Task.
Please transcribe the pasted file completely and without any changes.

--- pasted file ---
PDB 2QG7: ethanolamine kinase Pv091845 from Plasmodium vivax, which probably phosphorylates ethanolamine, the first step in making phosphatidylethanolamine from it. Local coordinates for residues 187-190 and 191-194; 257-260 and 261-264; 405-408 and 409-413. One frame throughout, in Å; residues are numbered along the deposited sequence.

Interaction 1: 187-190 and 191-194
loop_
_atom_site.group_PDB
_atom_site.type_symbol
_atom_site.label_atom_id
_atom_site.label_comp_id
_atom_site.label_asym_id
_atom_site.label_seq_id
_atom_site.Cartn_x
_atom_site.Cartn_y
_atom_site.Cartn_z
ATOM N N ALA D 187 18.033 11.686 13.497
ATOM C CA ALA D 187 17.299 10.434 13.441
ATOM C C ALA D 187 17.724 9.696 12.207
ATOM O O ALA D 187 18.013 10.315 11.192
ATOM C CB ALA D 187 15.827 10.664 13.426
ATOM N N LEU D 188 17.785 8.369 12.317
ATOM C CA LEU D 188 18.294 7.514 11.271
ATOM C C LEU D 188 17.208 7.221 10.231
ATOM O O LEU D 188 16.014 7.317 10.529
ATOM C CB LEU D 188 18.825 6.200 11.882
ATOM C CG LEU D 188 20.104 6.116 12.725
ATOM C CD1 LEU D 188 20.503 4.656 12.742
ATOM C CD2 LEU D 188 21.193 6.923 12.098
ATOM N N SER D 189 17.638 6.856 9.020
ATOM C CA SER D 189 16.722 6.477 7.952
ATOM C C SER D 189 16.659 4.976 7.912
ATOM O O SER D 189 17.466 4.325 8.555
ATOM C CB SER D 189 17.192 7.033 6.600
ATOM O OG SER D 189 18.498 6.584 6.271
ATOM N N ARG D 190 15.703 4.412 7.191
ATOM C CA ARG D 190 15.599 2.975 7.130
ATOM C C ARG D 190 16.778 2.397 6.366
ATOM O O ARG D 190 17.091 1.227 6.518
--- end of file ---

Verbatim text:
PDB 2QG7: ethanolamine kinase Pv091845 from Plasmodium vivax, which probably phosphorylates ethanolamine, the first step in making phosphatidylethanolamine from it. Local coordinates for residues 187-190 and 191-194; 257-260 and 261-264; 405-408 and 409-413. One frame throughout, in Å; residues are numbered along the deposited sequence.

Interaction 1: 187-190 and 191-194
loop_
_atom_site.group_PDB
_atom_site.type_symbol
_atom_site.label_atom_id
_atom_site.label_comp_id
_atom_site.label_asym_id
_atom_site.label_seq_id
_atom_site.Cartn_x
_atom_site.Cartn_y
_atom_site.Cartn_z
ATOM N N ALA D 187 18.033 11.686 13.497
ATOM C CA ALA D 187 17.299 10.434 13.441
ATOM C C ALA D 187 17.724 9.696 12.207
ATOM O O ALA D 187 18.013 10.315 11.192
ATOM C CB ALA D 187 15.827 10.664 13.426
ATOM N N LEU D 188 17.785 8.369 12.317
ATOM C CA LEU D 188 18.294 7.514 11.271
ATOM C C LEU D 188 17.208 7.221 10.231
ATOM O O LEU D 188 16.014 7.317 10.529
ATOM C CB LEU D 188 18.825 6.200 11.882
ATOM C CG LEU D 188 20.104 6.116 12.725
ATOM C CD1 LEU D 188 20.503 4.656 12.742
ATOM C CD2 LEU D 188 21.193 6.923 12.098
ATOM N N SER D 189 17.638 6.856 9.020
ATOM C CA SER D 189 16.722 6.477 7.952
ATOM C C SER D 189 16.659 4.976 7.912
ATOM O O SER D 189 17.466 4.325 8.555
ATOM C CB SER D 189 17.192 7.033 6.600
ATOM O OG SER D 189 18.498 6.584 6.271
ATOM N N ARG D 190 15.703 4.412 7.191
ATOM C CA ARG D 190 15.599 2.975 7.130
ATOM C C ARG D 190 16.778 2.397 6.366
ATOM O O ARG D 190 17.091 1.227 6.518